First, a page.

The Bible in Arabic p. 24
Griffiths suggests that the Qur’an’s criticism of Christian doctrines and practices indicate its polemical engagement with mainstream types of Christianity and not heretical Christians (see examples on page 27).
He explains as follows (page 32)
‘In passages critical of Christian doctrines and practices, the Qur’an is referring to contemporary Christians, who, in its view, have gone beyond the bounds of their religion unjustly and have followed the fancies of earlier peoples who went astray. (cf. surah 5:77) And the principal way they have gone astray, in the Qur’an’s judgement, is in what they say of the Messiah, Jesus, the son of Mary. The most comprehensively critical passage in the Qur’an addressed to Christians is the following.
O Scripture People, do not go beyond the bounds of your religion, and do not say about God anything but the truth. The Messiah, Jesus, the son of Mary, is God’s messenger and His word He cast into Mary, and a spirit from Him. So believe in God and His messengers and do not say ‘three’; stop it, it will be better for you. God is only one God. Glory be to Him, He has no child. His are whatever is in the heavens and whatever is on the earth. God suffices as one in whom to put one’s trust. (surah 4:171)
That Christians are the ‘Scripture People’ addressed here is evident from the nature of the critique level against them. That what they say about the Messiah, Jesus, Mary’s son, is what leads them to speak of ‘three’ in reference to the one God seems equally clear. Similarly, that the Qur’an here and consistently elsewhere speaks of Jesus as ‘Mary’s son’, is most evidently to be taken rhetorically as a polemical corrective to the usual Melkite [i.e. Chalcedonian], Jacobite, or Nestorian habit of speaking of Jesus as ‘the Son of God’. The passage furthermore, as Muslim commentators have consistently claimed, presents God’s word and spirit as they are evoked here in connection with Jesus, as referring to God’s action in His messenger Jesus.
[Griffiths adds a footnote here: ‘Elsewhere God speaks in the Qur’an of how “Our word (kalimatuna) had previously come to our servants, the messengers” (surah 37:171), and of “our spirit whom We sent to her (i.e. Mary) and he seemed to her to resemble a well-shaped man” (surah 19:17)’.]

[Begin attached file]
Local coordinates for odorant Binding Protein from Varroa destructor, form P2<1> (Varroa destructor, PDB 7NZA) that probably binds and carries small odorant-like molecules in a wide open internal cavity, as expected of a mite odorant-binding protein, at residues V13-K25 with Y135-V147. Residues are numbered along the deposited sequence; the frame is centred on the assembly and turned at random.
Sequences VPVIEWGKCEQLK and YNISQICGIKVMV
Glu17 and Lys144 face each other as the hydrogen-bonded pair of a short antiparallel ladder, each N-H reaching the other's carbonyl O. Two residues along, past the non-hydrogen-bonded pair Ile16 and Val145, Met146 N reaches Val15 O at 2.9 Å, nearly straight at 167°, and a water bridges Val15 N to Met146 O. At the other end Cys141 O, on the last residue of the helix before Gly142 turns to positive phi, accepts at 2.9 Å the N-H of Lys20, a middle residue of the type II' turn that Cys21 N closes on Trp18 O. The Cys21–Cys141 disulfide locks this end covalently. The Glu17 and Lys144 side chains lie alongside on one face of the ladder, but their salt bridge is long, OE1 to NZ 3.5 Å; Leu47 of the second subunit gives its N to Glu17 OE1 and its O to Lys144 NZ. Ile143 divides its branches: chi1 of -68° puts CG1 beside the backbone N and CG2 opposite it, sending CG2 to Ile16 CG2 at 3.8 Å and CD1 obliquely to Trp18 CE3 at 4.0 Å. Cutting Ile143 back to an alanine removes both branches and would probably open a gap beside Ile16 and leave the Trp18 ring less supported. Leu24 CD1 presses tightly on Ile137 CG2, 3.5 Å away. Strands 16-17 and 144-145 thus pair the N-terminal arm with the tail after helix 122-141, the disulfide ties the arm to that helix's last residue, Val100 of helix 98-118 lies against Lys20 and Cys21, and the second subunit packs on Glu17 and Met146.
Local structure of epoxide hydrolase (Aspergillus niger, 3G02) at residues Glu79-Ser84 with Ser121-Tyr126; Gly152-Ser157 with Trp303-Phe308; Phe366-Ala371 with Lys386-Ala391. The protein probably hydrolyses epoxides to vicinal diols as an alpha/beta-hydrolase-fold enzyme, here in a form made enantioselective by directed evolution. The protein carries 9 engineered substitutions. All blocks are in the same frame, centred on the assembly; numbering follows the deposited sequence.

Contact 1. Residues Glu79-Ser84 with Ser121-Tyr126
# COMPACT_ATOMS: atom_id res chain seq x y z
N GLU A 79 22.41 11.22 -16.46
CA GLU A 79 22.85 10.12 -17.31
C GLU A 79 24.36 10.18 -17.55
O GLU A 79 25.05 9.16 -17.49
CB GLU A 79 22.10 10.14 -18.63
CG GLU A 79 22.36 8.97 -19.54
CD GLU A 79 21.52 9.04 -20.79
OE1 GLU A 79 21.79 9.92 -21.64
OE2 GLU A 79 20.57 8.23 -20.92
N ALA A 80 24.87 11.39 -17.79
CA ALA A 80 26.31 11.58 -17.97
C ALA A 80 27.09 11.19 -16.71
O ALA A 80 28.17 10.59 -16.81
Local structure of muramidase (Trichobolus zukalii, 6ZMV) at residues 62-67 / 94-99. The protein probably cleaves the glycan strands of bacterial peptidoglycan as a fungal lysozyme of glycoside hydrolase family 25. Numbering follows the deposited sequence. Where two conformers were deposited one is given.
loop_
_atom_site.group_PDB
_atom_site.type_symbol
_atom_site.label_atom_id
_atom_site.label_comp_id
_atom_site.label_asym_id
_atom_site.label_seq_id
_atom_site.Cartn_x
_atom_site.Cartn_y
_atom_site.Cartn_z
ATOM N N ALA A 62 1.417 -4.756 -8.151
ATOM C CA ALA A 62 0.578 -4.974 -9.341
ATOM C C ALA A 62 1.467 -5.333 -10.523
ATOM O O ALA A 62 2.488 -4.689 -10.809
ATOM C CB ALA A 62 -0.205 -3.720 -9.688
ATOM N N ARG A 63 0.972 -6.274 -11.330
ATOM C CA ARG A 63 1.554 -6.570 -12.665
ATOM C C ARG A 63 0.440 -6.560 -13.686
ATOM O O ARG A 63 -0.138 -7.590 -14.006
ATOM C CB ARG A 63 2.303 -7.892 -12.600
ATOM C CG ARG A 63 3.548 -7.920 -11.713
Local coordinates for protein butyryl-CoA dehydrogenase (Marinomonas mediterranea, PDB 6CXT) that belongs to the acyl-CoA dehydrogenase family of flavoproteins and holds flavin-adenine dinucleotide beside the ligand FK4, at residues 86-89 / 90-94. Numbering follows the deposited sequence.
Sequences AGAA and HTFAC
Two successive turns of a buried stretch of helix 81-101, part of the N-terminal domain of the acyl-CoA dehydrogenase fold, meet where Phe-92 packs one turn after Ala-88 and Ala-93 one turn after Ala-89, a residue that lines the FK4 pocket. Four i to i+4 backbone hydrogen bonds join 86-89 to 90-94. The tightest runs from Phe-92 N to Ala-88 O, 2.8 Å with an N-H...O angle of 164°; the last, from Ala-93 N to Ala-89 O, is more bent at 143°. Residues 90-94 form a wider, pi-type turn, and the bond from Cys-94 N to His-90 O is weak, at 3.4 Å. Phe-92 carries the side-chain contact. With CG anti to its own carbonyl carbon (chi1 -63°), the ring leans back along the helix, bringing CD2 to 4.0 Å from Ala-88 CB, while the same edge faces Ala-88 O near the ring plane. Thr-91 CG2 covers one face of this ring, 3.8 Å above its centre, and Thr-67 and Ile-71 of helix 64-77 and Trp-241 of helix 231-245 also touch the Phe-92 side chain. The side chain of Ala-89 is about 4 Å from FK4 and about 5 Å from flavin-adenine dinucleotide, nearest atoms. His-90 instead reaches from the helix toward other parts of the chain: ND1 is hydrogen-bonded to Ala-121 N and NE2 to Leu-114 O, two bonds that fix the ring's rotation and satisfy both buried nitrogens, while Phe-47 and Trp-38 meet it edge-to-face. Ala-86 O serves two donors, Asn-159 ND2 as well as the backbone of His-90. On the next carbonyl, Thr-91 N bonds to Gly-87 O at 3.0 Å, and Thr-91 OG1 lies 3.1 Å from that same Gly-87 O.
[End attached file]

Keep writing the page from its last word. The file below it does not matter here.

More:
Griffiths continues (page 33):
‘Word and spirit bespeak God’s creative action and do not imply the ‘association’ (ash-shirk) with God that the Qur’an thinks is meant by conventional Christian talk of God’s Word and Spirit. Again, the Qur’an’s rhetoric is seen to be polemically corrective.
This point is made crystal clear in other passages. For example, in the following two verses, among several that Muhammad is commanded to addresses to the ‘Scripture People’ (surah 5:68), the Qur’an speaks directly to current Christian usage.
They have disbelieved who say that God is the Messiah, Mary’s son. The Messiah said, ‘O sons of Israel, serve God, my Lord and your Lord. God has certainly forbidden the Garden to one who gives God an associate; his abode is the fire and wrongdoers have no helpers (ansar). They have surely disbelieved who say God is one of three (thalithu thalathatin). There is no God save one God. If they do not stop what they are saying, a sore punishment will certainly touch those of them who have disbelieved. (surah 5: 72-73)
‘Rhetorically speaking, the two identical phrases at the beginning of the two successive verses, “They have disbelieved who say,” are clearly critical of the following quotations attributed to those who say, “God is the Messiah, Mary’s son,” (vs. 72) and those who say, “God is one of three” (vs.73). But the quotations, while clearly meaning to censure Christian belief, do not in fact quote actual Christian usage of the era. Rather, the Christians in the Qur’an’s milieu would have said, ‘the Messiah is God, the Son of God’, and they would also have said, ‘the Treble One, the One of Three, is God’. But for reasons of orthodoxy they would never have said that God is Jesus; rather, they would have said Jesus is God. It seems clear, therefore, that here the Qur’an, aware of actual Christian usage, has for its own rhetorical polemical reasons, reversed the customary Christian order of words in these formulaic phrases in order the more effectively to highlight what it considers wrong about Christian faith in Jesus, and to criticise what it regards as the objectionable Christian doctrine that God has a Son and that He is the Messiah, Jesus of Nazareth. The Quran consistently and persistently teaches in varying phrases that God has no offspring; e.g. “How would He have offspring, not having a female consort” (6:101). “It is not for God to take a child; Glory be to Him, when He determines a matter He but says to it, ‘Be’, and it comes to be” (surah 19:35). “God is one….He has not begotten, nor is He begotten” (surah al-Ikhlas, 1-3)’
[Griffiths adds a footnote here: ‘Some half a dozen times in contexts of inter-religious controversy the Qur’an repudiates those who say that God has taken, or adopted, a child, a son (walad). See surahs, 2:116; 10:68; 18:4; 19:88; 21:26; 23:91. The adversaries are either pagans or Christians, highlighting the Qur’an likening what Christians say about Jesus to the errors of the pagans before them. See the passage addressed to the ‘Scripture People’ in surah 5:77: “Do not follow the fancies of a people who went astray in the past and led others astray and strayed from the Right Path.”]
to be continued…